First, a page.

Nile Outlets and Tis Isat Falls

On the skirts of Mount Gishe there is a small stream called Gilgel Abay (Small River in Ahmaric). The Ethiopian tradition considers this stream as the source of the Abay Wenz (Big River) or Blue Nile River and a small church built nearby testified that.
The birth of the Blue Nile was until only few years ago almost unknown by Europeans. Although it was described for the first time by a Spanish Jesuit in 1613 and later by a Scottish explorer in 1770, people did not believe them. Being forgotten during years, the Blue Nile was charted for the first time by Robert E. Cheesman, the British consul in Gojjam. That happened in the thirties (yes, 1930!), when almost all the world already appeared on the map.
Ethiopian tradition and Scientific Community usually don’t go together and nowadays scientists consider Lake Tana as the outlet of the Blue Nile. From there, the Nile River -generally regarded as the longest river in the world- starts its journey, 5.223 km, crossing three different countries until the Mediterranean Sea.


Once Lake Tana is left behind, the Blue Nile travels between papyrus and cultivated fields for 32 km to fall 45 m down on the Tis Isat falls. Tis Isat (smoke of water in Amharic) was described on my guidebook as a “melange of mists and rainbows” and it is really how I saw it. It seems that falls are more impressive during this period (rainy season, between June and September) even if the colour of water is more brown than blue because of the mud.

Once you arrive to Tis Isat village there is an admission ticket to pay at the Tourist Office. There you can also arrange a guide but it is not really necessary as you will always be surrounded by children showing you the way and eventually selling some souvenirs.
From the Tourist Office there are two possible paths: the so called eastern path, the shortest path, which crosses a beautiful XVIIth century Portuguese Bridge. If you take this path you will have a nice front view of the falls but from a certain distance.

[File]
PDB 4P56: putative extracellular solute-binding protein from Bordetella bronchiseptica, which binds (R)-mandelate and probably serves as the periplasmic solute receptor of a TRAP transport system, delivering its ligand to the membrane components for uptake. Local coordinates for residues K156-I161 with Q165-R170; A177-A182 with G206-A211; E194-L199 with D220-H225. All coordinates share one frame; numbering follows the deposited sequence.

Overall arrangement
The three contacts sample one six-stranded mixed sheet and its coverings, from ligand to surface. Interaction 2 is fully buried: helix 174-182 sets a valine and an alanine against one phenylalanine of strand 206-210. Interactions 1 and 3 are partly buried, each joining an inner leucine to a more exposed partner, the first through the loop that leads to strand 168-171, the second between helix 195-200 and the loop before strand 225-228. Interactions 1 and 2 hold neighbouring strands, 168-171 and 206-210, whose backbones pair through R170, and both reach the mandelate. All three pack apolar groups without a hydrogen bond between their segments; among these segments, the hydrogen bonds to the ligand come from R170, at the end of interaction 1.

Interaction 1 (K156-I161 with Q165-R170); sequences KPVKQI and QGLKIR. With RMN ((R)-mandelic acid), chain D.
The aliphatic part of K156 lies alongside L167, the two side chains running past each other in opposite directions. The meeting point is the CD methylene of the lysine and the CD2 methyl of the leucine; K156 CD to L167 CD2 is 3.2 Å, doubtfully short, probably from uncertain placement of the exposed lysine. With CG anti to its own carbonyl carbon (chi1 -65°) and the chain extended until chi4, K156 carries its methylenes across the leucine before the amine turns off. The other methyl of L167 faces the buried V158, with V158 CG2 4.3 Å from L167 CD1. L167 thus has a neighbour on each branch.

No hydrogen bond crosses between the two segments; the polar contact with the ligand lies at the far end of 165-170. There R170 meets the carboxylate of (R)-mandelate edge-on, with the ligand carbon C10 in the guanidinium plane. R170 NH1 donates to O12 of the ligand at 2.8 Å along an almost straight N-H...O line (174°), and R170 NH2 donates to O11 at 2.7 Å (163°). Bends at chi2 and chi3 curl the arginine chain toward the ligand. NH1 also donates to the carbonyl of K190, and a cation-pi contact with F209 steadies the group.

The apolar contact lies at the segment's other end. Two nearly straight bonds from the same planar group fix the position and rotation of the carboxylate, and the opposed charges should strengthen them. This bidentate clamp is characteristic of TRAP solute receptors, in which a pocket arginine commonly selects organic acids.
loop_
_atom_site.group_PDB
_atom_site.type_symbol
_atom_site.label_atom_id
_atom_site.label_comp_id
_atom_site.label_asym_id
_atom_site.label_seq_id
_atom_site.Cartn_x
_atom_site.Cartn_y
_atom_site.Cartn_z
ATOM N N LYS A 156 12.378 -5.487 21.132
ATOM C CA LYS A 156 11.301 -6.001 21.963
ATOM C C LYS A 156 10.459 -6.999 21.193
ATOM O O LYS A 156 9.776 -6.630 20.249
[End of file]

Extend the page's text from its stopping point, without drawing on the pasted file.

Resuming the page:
I decided to take the less steep but more adventurous western route, which starts at 50m of the ticket office. After 1-2 km of walk one has to cross the Nile’s banks by motorboat and then follow the river above the falls crossing beautiful green landscapes with chatt fields to meet the or the first time from the side.



Views from here are gorgeous! But if you want still more impressive shots go down for a front view and feel that “smoke of water”, that “melange of mists and rainbows” on your skin. This is the main viewpoint and it is worth a second shower!



Later I went down again to have another side view from below. It is a muddy path but there is a pleasant corner at the end where I could sit on the rocks, admire the falls and take more pictures without getting another shower.

It was during this excursion to Tis Isat when I understood the meaning of the Ethiopian proverb on my homepage “The foot that is restless will tread on a turd”: all the path from the village to the falls was full of mud, mud and sometimes slippery stones to avoid mud . . . or to fall on it 🙁 But who cares? Tis Issat Falls were one of the highlights of my Ethiopian trip.

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Quirky explorer with a preference for lesser-known sights, I am continuously looking for new ideas and tips to help you plan your dream World Tour!